Paladins Review (PC)

Paladins is a free-to-play, 5v5 shooter by Hi-Rez Studios set in a modernized fantasy world. The game flaunts the option to ‘play your way’ through character augmentations, as well as a card system that brings more customization to further complement your playstyle. Teams go head-to-head in various maps while fulfilling a series of objectives from securing points to pushing a payload from point to point. With the rise in popularity of these types of shooters, the game has garnered some negativity due to its similarities with Overwatch, and though people mostly focus on what the two have in common, simply dubbing Paladins as a free-to-play rip-off of Blizzard’s colossal shooter does it some injustice. The game is its own beast and offers more than enough for it to have its own identity. All you need to do is look past the hate.


The Champions of The Realm

Paladins features a diverse set of champions, each sporting one of 4 roles, which emphasizes their respective duties in the battlefield. The roles include: Frontline, Damage, Support, and Flanker. While Flankers may just be another branch of the damage class, these individuals are more suitable for traversing the map and picking up some random kills than those who shoot upfront. At least the game’s kind enough to tell you which ones everyone will pick. Team composition is also very crucial in Paladins, and having a nice balance of all four roles often yields a certain advantage over those who do not. Every champion has their own set of skills that makes them shine in their own right; some offer damage resistance to their allies, while others get more offensive contributions.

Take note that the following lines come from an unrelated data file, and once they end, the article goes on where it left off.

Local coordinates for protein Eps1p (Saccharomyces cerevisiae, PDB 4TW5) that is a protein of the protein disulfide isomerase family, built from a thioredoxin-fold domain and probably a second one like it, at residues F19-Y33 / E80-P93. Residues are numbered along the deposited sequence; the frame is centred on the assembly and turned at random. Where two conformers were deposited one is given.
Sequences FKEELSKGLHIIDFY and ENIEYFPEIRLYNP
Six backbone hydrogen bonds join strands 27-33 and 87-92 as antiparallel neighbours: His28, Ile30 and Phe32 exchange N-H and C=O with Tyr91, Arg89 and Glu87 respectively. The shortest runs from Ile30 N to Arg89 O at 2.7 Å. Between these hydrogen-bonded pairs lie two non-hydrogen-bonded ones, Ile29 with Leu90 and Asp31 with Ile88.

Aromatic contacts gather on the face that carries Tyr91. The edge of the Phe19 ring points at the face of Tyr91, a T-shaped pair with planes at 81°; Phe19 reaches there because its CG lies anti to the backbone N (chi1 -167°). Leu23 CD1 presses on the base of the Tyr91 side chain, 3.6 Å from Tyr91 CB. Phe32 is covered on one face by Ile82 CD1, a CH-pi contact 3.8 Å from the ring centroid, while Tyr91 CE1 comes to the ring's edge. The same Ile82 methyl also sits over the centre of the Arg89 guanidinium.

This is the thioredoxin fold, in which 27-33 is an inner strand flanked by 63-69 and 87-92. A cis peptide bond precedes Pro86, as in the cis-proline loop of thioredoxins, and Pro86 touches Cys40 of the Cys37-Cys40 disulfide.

You Just Activated My Cards!

Champion shooters play much like a hybrid between MOBA and FPS, and in the case of Paladins, the game leans a little more on its MOBA roots in terms of gameplay. Once you’ve locked a character in, you will no longer be able to change it, and just as you would in games like DotA and LoL, players can purchase a variety of items that either boost the effectiveness of their playstyle or counter a specific threat. This adds a whole new level of complexity to the game, which I find rewarding when exercised properly. There’s not much to choose from, and each item only has three tiers of upgrades, but the effects are felt significantly while fighting different champions, especially in the late game.

One more feature that separates Paladins from other team shooters is its card system where players pick five out of a series of cards, with twelve points to allocate depending on what card traits you wish to prioritize. This allows characters to feel marginally different depending on who’s playing them. A healing-centered Ying, for example, can have her illusions heal two teammates at the same time, while another Ying build can play more aggresively and focus on bombing the opposing team with exploding clones. It’s a good way of seeing what characters are capable of outside their advertised role, and it entices people to experiment and find what really suits them.


Modes Of The Realm